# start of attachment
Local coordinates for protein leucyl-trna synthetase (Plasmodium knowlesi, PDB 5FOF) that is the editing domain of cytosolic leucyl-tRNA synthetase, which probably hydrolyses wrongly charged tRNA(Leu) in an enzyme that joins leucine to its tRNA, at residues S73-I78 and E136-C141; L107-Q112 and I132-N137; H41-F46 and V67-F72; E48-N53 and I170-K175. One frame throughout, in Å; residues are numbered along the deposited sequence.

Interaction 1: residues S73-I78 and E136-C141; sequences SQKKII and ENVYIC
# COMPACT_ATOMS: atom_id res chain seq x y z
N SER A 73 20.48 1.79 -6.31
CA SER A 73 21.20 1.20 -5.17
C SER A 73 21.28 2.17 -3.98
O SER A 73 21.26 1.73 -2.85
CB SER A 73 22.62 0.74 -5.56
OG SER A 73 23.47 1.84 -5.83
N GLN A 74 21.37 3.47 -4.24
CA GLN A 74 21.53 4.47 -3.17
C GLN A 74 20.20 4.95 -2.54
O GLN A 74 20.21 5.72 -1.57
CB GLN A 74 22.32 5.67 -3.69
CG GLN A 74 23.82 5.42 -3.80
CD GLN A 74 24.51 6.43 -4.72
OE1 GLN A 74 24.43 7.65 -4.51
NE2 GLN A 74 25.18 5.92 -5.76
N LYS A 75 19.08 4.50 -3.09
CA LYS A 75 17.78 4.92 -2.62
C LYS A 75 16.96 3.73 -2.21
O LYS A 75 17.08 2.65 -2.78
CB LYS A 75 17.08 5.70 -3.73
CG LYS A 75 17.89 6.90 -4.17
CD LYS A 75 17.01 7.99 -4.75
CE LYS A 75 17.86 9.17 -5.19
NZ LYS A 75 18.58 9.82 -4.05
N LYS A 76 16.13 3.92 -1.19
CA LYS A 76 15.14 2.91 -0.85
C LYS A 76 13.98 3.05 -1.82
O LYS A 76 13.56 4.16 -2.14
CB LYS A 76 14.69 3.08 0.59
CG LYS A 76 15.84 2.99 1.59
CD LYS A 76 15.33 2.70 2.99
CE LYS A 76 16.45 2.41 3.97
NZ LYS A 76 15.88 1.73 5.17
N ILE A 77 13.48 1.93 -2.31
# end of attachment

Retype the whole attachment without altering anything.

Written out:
Local coordinates for protein leucyl-trna synthetase (Plasmodium knowlesi, PDB 5FOF) that is the editing domain of cytosolic leucyl-tRNA synthetase, which probably hydrolyses wrongly charged tRNA(Leu) in an enzyme that joins leucine to its tRNA, at residues S73-I78 and E136-C141; L107-Q112 and I132-N137; H41-F46 and V67-F72; E48-N53 and I170-K175. One frame throughout, in Å; residues are numbered along the deposited sequence.

Interaction 1: residues S73-I78 and E136-C141; sequences SQKKII and ENVYIC
# COMPACT_ATOMS: atom_id res chain seq x y z
N SER A 73 20.48 1.79 -6.31
CA SER A 73 21.20 1.20 -5.17
C SER A 73 21.28 2.17 -3.98
O SER A 73 21.26 1.73 -2.85
CB SER A 73 22.62 0.74 -5.56
OG SER A 73 23.47 1.84 -5.83
N GLN A 74 21.37 3.47 -4.24
CA GLN A 74 21.53 4.47 -3.17
C GLN A 74 20.20 4.95 -2.54
O GLN A 74 20.21 5.72 -1.57
CB GLN A 74 22.32 5.67 -3.69
CG GLN A 74 23.82 5.42 -3.80
CD GLN A 74 24.51 6.43 -4.72
OE1 GLN A 74 24.43 7.65 -4.51
NE2 GLN A 74 25.18 5.92 -5.76
N LYS A 75 19.08 4.50 -3.09
CA LYS A 75 17.78 4.92 -2.62
C LYS A 75 16.96 3.73 -2.21
O LYS A 75 17.08 2.65 -2.78
CB LYS A 75 17.08 5.70 -3.73
CG LYS A 75 17.89 6.90 -4.17
CD LYS A 75 17.01 7.99 -4.75
CE LYS A 75 17.86 9.17 -5.19
NZ LYS A 75 18.58 9.82 -4.05
N LYS A 76 16.13 3.92 -1.19
CA LYS A 76 15.14 2.91 -0.85
C LYS A 76 13.98 3.05 -1.82
O LYS A 76 13.56 4.16 -2.14
CB LYS A 76 14.69 3.08 0.59
CG LYS A 76 15.84 2.99 1.59
CD LYS A 76 15.33 2.70 2.99
CE LYS A 76 16.45 2.41 3.97
NZ LYS A 76 15.88 1.73 5.17
N ILE A 77 13.48 1.93 -2.31